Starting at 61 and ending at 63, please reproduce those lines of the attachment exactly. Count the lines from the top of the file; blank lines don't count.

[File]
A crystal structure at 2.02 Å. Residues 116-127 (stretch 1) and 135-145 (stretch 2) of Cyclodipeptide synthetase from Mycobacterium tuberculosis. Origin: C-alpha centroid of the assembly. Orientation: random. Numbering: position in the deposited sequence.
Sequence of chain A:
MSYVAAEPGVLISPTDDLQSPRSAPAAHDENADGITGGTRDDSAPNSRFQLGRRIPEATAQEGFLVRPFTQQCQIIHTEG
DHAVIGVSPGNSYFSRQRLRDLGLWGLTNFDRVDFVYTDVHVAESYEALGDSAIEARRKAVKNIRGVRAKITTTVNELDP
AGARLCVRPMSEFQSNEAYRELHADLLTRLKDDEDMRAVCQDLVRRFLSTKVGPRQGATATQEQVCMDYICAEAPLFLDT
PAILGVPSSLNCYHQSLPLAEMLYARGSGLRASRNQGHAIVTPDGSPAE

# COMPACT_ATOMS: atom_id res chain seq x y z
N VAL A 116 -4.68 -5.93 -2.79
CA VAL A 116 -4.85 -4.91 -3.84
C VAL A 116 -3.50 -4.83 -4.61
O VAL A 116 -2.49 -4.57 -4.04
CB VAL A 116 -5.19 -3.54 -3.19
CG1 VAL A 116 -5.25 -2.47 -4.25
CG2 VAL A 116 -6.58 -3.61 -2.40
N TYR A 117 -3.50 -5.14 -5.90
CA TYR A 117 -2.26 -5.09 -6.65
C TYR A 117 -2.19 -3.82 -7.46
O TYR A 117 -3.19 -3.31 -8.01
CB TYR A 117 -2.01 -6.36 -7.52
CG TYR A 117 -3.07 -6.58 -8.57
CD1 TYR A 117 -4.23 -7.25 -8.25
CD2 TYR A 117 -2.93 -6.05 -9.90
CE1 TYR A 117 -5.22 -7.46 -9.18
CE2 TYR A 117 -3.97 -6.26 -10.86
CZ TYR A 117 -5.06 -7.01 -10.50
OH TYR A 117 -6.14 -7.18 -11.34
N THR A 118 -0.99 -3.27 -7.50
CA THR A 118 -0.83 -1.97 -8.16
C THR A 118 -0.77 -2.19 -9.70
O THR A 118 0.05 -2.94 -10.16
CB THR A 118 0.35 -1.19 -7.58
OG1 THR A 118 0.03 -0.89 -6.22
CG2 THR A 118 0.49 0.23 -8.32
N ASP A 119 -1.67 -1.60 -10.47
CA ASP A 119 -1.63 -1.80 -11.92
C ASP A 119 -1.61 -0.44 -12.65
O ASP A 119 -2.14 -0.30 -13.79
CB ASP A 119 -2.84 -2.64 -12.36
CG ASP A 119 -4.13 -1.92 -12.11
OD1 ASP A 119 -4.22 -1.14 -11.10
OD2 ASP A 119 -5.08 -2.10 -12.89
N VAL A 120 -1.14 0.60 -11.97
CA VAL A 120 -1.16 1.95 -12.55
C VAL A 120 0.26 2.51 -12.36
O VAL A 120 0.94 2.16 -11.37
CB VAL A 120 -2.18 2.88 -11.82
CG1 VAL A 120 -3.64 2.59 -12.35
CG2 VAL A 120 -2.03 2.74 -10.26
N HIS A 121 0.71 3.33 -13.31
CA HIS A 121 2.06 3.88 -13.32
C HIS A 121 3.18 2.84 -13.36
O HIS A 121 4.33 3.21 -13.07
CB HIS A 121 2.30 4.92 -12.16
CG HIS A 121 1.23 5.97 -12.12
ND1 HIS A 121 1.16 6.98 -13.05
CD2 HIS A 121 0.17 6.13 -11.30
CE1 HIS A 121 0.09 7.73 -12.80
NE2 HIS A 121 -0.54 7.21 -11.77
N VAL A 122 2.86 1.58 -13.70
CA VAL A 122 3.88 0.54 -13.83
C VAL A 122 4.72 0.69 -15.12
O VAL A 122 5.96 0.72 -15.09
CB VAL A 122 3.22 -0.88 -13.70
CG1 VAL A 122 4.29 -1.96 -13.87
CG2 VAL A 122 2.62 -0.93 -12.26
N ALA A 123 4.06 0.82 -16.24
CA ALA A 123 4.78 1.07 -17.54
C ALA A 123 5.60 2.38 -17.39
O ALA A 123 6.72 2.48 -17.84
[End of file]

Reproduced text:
C VAL A 122 4.72 0.69 -15.12
O VAL A 122 5.96 0.72 -15.09
CB VAL A 122 3.22 -0.88 -13.70